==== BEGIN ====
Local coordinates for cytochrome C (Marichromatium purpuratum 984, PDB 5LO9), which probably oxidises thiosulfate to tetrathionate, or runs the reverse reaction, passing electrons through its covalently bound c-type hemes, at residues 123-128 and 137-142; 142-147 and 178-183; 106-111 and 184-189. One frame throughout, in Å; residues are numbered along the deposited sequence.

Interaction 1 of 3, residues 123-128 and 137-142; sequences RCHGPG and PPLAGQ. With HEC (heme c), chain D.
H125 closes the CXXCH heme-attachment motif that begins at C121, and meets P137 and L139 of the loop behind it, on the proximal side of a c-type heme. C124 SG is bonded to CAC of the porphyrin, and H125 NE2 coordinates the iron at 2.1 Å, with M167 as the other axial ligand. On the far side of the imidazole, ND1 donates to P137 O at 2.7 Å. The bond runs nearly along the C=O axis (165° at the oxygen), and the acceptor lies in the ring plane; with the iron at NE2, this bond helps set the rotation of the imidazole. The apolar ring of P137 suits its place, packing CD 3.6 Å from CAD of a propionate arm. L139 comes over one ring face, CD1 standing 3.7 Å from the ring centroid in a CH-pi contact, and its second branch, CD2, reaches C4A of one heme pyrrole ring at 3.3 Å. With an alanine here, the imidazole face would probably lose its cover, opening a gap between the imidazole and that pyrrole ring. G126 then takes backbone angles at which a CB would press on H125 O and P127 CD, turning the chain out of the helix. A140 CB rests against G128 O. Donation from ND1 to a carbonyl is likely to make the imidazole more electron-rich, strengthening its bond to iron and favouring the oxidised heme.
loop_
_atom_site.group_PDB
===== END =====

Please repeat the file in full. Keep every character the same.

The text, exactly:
Local coordinates for cytochrome C (Marichromatium purpuratum 984, PDB 5LO9), which probably oxidises thiosulfate to tetrathionate, or runs the reverse reaction, passing electrons through its covalently bound c-type hemes, at residues 123-128 and 137-142; 142-147 and 178-183; 106-111 and 184-189. One frame throughout, in Å; residues are numbered along the deposited sequence.

Interaction 1 of 3, residues 123-128 and 137-142; sequences RCHGPG and PPLAGQ. With HEC (heme c), chain D.
H125 closes the CXXCH heme-attachment motif that begins at C121, and meets P137 and L139 of the loop behind it, on the proximal side of a c-type heme. C124 SG is bonded to CAC of the porphyrin, and H125 NE2 coordinates the iron at 2.1 Å, with M167 as the other axial ligand. On the far side of the imidazole, ND1 donates to P137 O at 2.7 Å. The bond runs nearly along the C=O axis (165° at the oxygen), and the acceptor lies in the ring plane; with the iron at NE2, this bond helps set the rotation of the imidazole. The apolar ring of P137 suits its place, packing CD 3.6 Å from CAD of a propionate arm. L139 comes over one ring face, CD1 standing 3.7 Å from the ring centroid in a CH-pi contact, and its second branch, CD2, reaches C4A of one heme pyrrole ring at 3.3 Å. With an alanine here, the imidazole face would probably lose its cover, opening a gap between the imidazole and that pyrrole ring. G126 then takes backbone angles at which a CB would press on H125 O and P127 CD, turning the chain out of the helix. A140 CB rests against G128 O. Donation from ND1 to a carbonyl is likely to make the imidazole more electron-rich, strengthening its bond to iron and favouring the oxidised heme.
loop_
_atom_site.group_PDB